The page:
Orange County Pinballs scores with coin-op game nostalgia

AT: Dean Lamanna

FULLERTON, Calif. — It’s been more than 40 years since pinball ruled the arcade scene. But thanks to enterprising enthusiasts such as Southern California resident Evan Zelien, the game is resurgent.

As co-owner with his wife of Orange County Pinballs, Zelien, 31, buys, rehabs and sells vintage machines and retails brand-new ones. His company serves as the regional distributor for Stern Pinball — the largest current manufacturer — and Chicago Gaming Co., both headquartered in the Windy City metro area.

It takes a special kind of millennial to be trading in a pastime that’s been around in one form or another since the late 18th century. Zelien, who grew up in Orange County, developed his love of pinball in the 1990s at the Balboa Fun Zone in Newport Beach.

“It was our tiny Coney Island, with lineups of pinballs,” said Zelien of the local amusement spot, where he pounced on games like Tales from the Crypt and The Addams Family. “I was part of the last generation to see these machines in arcades.”

Landing successfully in the automobile detailing business, Zelien found his fortunes waning as the recession started to manifest in 2006. Working out of his garage, he began acquiring and cleaning up old pinball machines — finding that their collector resale value, fueled largely by nostalgic baby boomers, continued to increase even during the downturn years. He was restoring upwards of 20 or 30 vintage units at a time.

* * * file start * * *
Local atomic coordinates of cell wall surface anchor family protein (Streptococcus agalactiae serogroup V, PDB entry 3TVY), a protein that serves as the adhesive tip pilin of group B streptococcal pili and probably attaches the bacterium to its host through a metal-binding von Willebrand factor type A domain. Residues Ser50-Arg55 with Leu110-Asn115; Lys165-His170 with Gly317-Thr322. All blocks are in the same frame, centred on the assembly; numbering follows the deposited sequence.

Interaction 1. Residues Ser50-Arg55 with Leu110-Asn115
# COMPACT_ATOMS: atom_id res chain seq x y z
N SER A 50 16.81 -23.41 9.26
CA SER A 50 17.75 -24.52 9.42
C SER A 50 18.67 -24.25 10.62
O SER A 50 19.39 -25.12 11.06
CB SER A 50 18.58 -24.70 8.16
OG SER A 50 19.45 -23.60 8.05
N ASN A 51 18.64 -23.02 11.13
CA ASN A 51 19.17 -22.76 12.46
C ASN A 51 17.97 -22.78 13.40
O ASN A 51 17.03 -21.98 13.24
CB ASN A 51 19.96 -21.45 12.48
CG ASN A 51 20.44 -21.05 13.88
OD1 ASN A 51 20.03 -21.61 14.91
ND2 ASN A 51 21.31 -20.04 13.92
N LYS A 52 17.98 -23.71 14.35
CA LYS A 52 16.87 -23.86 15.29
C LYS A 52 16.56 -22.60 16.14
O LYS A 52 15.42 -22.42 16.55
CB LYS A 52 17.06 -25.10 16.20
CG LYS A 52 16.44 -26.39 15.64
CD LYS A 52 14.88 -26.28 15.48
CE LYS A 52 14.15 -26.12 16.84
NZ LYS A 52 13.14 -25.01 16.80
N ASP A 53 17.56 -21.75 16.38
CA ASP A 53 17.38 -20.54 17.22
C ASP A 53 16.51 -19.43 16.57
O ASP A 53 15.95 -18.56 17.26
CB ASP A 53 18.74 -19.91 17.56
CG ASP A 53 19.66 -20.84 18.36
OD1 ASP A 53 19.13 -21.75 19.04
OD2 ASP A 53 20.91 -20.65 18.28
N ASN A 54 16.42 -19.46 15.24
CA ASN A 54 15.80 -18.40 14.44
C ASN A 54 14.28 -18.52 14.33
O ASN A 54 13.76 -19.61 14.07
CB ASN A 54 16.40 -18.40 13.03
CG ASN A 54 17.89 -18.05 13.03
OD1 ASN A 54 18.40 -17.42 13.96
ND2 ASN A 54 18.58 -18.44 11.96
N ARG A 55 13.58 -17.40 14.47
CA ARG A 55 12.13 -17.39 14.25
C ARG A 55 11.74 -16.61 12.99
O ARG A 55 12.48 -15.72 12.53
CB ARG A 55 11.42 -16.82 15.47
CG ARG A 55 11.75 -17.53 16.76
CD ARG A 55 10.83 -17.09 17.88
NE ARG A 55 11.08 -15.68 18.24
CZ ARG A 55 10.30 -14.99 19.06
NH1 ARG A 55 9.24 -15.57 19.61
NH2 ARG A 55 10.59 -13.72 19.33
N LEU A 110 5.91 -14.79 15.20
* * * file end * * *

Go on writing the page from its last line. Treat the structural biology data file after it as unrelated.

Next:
Now operating from a warehouse in Fullerton, Zelien has a seasoned independent technician on call and an additional assistant helping him return the machines to playing shape. Visiting his tidy workshop is a true nostalgia trip, or at least an arcade history lesson — as units dating to the mid-1900s from long-defunct manufacturers including Bally, Gottlieb and Williams fill the space.

The smaller showroom area of Orange County Pinballs is devoted mostly to the latest machines by Stern. Powered by solid-state components and incorporating animations as well as the best light-and-sound elements of jukeboxes and video games, many of them sport themes licensed from hot film and TV franchises such as Guardians of the Galaxy, Star Wars and The Walking Dead.

While reconditioned vintage pinballs can be had for well under $4,000, the Stern premium models can start at twice that and go considerably higher. Secondary markets can be more profitable than initial releases for some machines if production is limited and they develop strong online word of mouth — like Stern’s AC/DC rock group model, which originally debuted five years ago at about $8,200 but now can command $13-15,000 used.

Catering primarily to a high-end clientele — he will scour his network to fulfill specific pinball title requests — Zelien prides his operation on mobile servicing, national and worldwide delivery, and special event rentals (he has supplied machines for the Coachella Valley Music and Arts Festival and tournaments at the Museum of Pinball in Banning, Calif., among others).

“Pinball has always held a place in people’s hearts,” he said. “It’s fun to see it becoming popular again.”

This article appears in the March 2018 issue of Amusement Today.

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